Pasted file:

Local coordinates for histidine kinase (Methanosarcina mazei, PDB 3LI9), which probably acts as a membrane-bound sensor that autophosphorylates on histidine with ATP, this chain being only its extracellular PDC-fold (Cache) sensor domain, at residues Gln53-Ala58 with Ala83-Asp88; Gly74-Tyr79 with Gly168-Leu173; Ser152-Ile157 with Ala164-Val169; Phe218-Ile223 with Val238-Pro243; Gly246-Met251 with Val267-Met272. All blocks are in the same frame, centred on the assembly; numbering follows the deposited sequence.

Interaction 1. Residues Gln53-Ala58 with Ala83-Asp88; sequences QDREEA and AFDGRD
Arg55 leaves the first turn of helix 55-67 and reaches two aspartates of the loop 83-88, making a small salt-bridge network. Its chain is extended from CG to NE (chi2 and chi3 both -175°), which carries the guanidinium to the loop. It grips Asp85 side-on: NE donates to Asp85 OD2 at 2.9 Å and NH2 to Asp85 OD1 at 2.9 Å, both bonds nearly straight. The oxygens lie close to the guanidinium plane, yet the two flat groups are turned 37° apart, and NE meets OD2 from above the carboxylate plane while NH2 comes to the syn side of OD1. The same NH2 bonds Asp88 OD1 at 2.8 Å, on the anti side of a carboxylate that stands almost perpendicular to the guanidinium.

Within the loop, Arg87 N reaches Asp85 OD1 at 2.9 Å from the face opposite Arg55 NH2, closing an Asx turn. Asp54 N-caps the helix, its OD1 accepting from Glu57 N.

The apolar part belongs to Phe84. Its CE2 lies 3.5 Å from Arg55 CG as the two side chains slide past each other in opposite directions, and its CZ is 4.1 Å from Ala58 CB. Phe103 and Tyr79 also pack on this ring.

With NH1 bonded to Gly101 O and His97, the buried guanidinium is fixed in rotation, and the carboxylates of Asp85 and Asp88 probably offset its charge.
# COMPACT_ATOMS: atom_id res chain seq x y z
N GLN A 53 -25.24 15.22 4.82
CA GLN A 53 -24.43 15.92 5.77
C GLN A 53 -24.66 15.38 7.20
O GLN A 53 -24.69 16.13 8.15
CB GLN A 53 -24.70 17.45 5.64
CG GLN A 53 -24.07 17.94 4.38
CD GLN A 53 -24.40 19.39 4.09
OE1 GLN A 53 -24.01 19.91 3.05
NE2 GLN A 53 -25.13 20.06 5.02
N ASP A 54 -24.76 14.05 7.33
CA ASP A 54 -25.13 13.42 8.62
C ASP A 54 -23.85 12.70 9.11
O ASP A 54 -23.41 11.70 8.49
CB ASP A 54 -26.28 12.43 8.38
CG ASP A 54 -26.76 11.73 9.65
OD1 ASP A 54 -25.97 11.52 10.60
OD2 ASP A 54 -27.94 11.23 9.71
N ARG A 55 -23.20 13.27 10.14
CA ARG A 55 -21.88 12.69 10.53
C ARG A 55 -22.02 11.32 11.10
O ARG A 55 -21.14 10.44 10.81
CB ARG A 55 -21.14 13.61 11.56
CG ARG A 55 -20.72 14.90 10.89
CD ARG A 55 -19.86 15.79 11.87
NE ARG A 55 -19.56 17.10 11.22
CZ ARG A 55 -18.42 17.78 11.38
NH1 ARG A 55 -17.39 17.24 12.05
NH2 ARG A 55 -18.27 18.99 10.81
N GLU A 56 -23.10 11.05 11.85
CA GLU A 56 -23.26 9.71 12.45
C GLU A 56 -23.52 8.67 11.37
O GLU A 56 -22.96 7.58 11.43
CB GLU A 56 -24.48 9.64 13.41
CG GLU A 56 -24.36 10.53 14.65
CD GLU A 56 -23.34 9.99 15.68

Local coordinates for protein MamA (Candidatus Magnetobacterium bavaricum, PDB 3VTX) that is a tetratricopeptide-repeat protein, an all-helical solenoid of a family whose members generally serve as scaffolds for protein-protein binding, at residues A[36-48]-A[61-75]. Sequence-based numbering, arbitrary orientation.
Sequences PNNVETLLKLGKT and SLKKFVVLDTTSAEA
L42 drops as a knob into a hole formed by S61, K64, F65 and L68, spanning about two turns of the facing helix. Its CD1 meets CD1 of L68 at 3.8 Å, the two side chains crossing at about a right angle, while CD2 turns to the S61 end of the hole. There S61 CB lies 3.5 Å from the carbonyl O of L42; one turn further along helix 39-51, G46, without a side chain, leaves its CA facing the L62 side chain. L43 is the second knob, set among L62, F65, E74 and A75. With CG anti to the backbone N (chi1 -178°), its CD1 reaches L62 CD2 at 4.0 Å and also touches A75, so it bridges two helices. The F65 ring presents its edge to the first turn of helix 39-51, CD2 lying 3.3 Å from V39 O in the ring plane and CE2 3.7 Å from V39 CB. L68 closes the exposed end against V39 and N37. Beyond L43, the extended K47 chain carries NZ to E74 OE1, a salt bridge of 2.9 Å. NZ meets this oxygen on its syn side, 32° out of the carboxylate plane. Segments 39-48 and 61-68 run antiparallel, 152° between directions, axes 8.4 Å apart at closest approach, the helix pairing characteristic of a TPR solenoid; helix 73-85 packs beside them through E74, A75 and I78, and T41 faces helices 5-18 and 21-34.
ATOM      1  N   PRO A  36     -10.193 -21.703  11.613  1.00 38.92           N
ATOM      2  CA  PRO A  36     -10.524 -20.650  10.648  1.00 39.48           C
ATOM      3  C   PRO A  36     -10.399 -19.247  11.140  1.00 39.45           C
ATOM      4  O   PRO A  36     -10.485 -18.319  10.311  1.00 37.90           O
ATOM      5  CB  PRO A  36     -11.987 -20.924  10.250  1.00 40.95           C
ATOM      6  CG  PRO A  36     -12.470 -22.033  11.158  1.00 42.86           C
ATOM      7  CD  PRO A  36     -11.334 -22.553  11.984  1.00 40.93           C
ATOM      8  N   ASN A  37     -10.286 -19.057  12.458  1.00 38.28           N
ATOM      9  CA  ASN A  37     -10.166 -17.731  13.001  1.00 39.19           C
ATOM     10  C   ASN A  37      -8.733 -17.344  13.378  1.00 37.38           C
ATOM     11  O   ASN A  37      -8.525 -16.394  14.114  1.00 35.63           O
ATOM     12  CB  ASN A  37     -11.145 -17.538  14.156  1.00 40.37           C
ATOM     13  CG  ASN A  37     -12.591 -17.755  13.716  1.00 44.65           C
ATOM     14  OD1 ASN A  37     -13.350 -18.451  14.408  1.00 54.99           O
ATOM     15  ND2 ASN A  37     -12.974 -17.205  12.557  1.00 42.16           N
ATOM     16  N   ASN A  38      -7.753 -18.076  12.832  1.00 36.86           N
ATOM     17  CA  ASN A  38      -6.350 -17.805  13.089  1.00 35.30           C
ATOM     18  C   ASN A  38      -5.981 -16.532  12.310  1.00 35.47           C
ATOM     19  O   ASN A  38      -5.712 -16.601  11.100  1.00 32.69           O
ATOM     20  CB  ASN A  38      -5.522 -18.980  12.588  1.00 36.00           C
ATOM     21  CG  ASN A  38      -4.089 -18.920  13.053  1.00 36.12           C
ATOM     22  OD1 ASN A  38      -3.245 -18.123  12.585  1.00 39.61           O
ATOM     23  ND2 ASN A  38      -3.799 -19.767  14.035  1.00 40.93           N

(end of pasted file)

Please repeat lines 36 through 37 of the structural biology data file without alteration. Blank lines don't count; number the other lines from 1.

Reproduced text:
N GLU A 56 -23.10 11.05 11.85
CA GLU A 56 -23.26 9.71 12.45